“(Population decline) has been on par with the national average with mid-thirty percentile over winter,” said Zac Browning, owner of Browning’s Honey. “As the landscape has begun to change, beekeepers have begun to notice additional mortality.”

“Thirty percent in real terms — in what industry could you afford to lose 30 percent? If sheep, cattle or swine lost that it would be a crisis. You hope for 30 percent, some hives are 60 to 80 percent,” Miller said, telling of beekeeper horror stories of apiarists who never recovered.

 

Pushing Queens

Beekeeping reaps $15 billion a year in ecosystem services, which has offered apiarists additional income. While apiarists make profit off of honey and the byproducts sold to various industries, they also ship their hives to California in the winter to pollinate almond orchards.

California beekeepers are short the hives necessary for the almond demand, so almond farmers have been sourcing bees throughout the U.S., many from North Dakota. 

This would naturally be a hibernation period for bees and has incited worry for beekeepers if pushing the queens and their colony is also diminishing their fertility.

“Mites are a big stress for queens but, between us pushing them, or for some reason, we have more dead hives,” Huelsman said.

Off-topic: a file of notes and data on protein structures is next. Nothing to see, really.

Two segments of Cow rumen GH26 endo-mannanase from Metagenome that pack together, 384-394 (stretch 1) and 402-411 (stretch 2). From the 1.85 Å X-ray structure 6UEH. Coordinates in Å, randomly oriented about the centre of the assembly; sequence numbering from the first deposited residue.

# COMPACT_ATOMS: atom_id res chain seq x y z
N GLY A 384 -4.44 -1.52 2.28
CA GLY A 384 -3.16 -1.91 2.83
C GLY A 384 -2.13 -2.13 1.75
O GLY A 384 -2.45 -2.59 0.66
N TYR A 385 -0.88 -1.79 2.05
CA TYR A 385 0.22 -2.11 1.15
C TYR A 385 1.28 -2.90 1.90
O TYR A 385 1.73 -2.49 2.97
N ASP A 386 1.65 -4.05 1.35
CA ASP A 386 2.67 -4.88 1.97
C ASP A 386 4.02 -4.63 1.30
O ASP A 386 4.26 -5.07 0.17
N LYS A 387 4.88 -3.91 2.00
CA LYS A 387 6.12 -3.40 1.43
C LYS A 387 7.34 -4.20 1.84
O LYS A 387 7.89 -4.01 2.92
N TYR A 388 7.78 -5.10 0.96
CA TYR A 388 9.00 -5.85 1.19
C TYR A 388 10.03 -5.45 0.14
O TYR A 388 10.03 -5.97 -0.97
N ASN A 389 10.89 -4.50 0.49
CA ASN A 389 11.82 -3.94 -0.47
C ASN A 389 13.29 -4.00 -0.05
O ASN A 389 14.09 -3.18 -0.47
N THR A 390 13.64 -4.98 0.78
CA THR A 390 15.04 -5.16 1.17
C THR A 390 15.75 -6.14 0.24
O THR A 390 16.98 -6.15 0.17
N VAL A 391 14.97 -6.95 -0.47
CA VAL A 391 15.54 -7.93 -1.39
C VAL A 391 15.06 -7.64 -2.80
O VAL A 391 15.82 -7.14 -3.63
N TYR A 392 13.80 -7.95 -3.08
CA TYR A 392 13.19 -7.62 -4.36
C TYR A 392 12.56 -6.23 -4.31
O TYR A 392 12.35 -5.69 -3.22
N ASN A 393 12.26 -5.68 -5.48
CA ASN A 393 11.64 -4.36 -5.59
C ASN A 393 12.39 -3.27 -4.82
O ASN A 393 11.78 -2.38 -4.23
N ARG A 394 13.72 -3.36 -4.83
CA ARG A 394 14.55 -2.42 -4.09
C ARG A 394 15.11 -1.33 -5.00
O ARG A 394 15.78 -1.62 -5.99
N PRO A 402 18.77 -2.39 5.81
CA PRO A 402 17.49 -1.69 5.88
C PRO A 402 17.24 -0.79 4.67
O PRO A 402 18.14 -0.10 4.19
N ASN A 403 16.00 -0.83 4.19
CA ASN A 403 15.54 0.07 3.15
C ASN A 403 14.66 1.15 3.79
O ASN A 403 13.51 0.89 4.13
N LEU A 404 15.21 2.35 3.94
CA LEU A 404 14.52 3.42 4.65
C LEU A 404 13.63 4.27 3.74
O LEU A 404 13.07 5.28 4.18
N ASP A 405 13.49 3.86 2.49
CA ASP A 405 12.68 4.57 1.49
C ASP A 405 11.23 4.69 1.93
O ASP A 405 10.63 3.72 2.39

Apiaries increase in North Dakota 

Many have heard about the plight of the honey bee, and the public has been overwhelmingly sympathetic. 

While many factors plague bee populations and their queens, licensed apiaries have increased 35 percent in North Dakota since 2010, according to the North Dakota Department of Agriculture.

Lobbying groups for bees remain small, but funding from groups such as Project Apis m., which has contributed $6 million toward bee research since 2006, is helping uncover methods to protect bee populations. 

“Were moving in the right direction. Public awareness, that’s key,” Miller said. “I think if everyone can help, if every family dedicated one square yard for pollinator-friendly plants and every farmer used two acres, it would change the face of the state — it would change the world.”